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The close-ups of June’s face in The Handmaid’s Tale are quickly becoming an overused trope. What was originally a device to draw the viewer into the character’s emotions has now become a tired trick and prolific fodder for internet memes. This is unfortunate because The Handmaid’s Tale, both the TV series and the book, deals with themes of oppression, gender roles, fertility and rebellion in a totalitarian regime. Despite the seriousness of the series, the exaggerated close-ups threaten to push the series into parody.

There are several reasons to use the close-up of the character. In The Handmaid’s Tale, one of the most important is conveying emotions, such as June’s resignation, anger, and fear. It’s uncomfortable to be so zoomed in on a face. Empathy is inevitable. Another reason to use close-ups is to change the pace of the narration, to move the scene from an external point of view to an internal point of view. This stops the narrative for a moment and draws attention to the character. It’s also a device to help viewers reconnect with the character. The Handmaid’s Tale used this strategy often in the first three seasons, but too much of a good thing can lead to almost comedic results.

Traditionally, the close-up belonged to the film. It has been used many times with great effect. Sergio Leone was famous for his gritty, face-to-face shots. In The Good, the Bad and the Ugly, he created a three-way scene with actors Eli Wallach, Lee Van Cleef and Clint Eastwood. The danger is palpable with the focus shifting from man to man, the camera tightened on faces. This type of tension could not have been created if it had been filmed from a distance. Stanley Kubrick is also famous for his close-up in films such as The Shining and A Clockwork Orange with the antagonist’s madness in full force on the cinema screen. As for the films of Leone and Kubrick, The Handmaid’s Tale would have lost a lot in the translation of the close-up to the distance.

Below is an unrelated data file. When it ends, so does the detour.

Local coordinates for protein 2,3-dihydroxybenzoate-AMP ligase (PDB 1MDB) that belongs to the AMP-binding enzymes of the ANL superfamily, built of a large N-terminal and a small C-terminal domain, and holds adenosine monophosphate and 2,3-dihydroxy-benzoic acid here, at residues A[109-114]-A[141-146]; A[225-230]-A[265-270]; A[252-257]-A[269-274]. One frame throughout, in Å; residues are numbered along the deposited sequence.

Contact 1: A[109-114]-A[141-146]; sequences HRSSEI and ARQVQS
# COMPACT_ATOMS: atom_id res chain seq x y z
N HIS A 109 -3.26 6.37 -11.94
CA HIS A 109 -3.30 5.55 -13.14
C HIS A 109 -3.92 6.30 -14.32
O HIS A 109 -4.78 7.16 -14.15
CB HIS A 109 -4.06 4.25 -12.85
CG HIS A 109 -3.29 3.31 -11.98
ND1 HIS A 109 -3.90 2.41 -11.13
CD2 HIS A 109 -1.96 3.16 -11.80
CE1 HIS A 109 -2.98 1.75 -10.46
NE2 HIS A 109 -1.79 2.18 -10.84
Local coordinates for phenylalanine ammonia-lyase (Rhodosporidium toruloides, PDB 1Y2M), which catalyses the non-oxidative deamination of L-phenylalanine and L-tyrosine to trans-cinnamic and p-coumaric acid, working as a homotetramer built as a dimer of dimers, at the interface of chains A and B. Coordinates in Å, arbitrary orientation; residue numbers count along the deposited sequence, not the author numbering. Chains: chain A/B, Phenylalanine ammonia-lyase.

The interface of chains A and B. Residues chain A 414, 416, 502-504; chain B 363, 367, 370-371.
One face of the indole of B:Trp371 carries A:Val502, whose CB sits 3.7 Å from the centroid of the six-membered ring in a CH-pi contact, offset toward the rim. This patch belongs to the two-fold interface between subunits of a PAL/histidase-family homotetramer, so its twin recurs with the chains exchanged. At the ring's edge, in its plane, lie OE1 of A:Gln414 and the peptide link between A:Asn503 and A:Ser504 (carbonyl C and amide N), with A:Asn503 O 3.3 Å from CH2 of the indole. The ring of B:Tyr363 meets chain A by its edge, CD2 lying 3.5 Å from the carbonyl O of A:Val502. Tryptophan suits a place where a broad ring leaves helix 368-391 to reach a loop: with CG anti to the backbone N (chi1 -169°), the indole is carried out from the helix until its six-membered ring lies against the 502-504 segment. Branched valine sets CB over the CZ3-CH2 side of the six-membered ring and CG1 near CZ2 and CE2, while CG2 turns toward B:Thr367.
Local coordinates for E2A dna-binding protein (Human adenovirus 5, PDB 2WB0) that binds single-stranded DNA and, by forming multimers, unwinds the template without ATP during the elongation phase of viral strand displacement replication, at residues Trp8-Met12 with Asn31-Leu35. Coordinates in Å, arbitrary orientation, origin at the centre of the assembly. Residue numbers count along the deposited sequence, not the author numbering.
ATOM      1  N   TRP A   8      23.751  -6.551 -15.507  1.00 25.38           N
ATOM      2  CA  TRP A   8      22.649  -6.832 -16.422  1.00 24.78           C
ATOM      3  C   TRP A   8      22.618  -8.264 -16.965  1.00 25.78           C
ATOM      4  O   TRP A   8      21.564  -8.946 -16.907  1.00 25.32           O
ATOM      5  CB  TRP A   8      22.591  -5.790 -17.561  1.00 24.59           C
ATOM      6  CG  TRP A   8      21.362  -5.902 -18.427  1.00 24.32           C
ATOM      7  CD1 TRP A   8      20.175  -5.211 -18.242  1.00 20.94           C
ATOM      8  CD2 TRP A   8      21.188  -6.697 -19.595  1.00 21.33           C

Handmaid’s Tale June Close-Ups Used To Be Impactful, But They Don’t Make Sense Anymore

The close-up has found its place on television. Shows like Better Call Saul, Breaking Bad, Hannibal and The Handmaid’s Tale use it to create discomfort and draw the viewer into the minds of the characters. As such, it achieves this goal. The Handmaid’s Tale is artistically magnificent. There is a dissonance between the charming setting of New England and the horrors committed there. June’s super-close front shots started out as a compelling example of creative cinematography, but overuse has made them cliche.

The Handmaid’s Tale, adapted from Margaret Atwood’s book, comes dangerously close to self-parody with its overuse of the close-up of June’s face. This can make the spectator insensitive to his fate, even annoyed by the repetitive device. This defeats the purpose of the show. Colin Watkinson, The Handmaid’s Tale cinematographer, said, “If you use close-ups all the time, well, do anything too much, and it becomes ordinary. How ironic that the person largely responsible for the close-ups is talking about them becoming ordinary.

The Handmaid’s Tale Seriously Needs To Stop Using 1 Tired Tower | Pretty Reel